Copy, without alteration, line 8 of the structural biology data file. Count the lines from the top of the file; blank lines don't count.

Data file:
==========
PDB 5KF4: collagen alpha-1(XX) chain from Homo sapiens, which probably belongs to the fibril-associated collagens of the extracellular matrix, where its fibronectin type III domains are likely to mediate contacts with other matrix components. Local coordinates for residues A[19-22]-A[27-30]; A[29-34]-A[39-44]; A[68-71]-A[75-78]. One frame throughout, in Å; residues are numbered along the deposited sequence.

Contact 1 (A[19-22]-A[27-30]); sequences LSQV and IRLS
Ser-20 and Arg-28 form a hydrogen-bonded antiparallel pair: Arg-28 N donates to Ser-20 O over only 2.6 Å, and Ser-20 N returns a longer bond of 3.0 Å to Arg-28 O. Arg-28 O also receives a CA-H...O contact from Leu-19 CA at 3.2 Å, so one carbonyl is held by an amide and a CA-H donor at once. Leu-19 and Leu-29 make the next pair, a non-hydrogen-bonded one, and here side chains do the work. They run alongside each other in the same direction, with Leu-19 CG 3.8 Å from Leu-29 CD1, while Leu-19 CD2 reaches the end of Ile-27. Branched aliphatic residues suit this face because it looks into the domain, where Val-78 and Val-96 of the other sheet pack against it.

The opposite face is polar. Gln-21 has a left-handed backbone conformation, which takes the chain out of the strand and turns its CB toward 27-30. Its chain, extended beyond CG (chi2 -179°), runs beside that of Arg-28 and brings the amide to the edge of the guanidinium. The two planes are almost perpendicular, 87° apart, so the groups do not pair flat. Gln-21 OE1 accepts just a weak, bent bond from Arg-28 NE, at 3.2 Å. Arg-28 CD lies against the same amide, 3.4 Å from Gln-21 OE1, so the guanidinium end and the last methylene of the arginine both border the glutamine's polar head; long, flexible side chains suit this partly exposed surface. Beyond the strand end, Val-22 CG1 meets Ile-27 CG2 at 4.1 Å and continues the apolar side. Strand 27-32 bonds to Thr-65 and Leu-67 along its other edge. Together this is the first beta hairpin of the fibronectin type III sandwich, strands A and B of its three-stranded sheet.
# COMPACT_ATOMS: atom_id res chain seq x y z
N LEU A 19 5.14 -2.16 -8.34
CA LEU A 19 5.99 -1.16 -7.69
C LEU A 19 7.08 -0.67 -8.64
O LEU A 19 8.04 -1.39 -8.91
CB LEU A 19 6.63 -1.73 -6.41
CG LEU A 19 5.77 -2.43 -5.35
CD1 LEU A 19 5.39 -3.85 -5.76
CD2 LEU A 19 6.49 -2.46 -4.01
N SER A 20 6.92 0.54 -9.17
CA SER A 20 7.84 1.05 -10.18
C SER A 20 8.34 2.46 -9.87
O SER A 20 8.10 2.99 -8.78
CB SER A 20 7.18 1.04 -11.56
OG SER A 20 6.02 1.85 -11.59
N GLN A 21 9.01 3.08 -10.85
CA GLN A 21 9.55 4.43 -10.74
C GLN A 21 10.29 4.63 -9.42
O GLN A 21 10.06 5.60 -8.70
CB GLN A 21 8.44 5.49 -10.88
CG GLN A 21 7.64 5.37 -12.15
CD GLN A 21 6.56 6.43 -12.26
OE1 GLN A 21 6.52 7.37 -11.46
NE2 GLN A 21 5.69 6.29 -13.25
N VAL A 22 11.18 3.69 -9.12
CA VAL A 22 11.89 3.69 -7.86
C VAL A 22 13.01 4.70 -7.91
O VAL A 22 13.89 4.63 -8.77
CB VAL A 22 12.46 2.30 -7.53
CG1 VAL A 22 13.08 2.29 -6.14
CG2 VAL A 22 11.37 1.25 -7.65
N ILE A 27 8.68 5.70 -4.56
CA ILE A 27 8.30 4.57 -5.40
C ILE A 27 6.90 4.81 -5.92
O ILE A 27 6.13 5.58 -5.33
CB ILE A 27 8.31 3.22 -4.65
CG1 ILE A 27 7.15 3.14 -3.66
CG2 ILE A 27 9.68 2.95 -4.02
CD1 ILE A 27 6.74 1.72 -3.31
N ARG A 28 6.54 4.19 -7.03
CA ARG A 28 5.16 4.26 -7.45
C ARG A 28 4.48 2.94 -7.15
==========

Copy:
C LEU A 19 7.08 -0.67 -8.64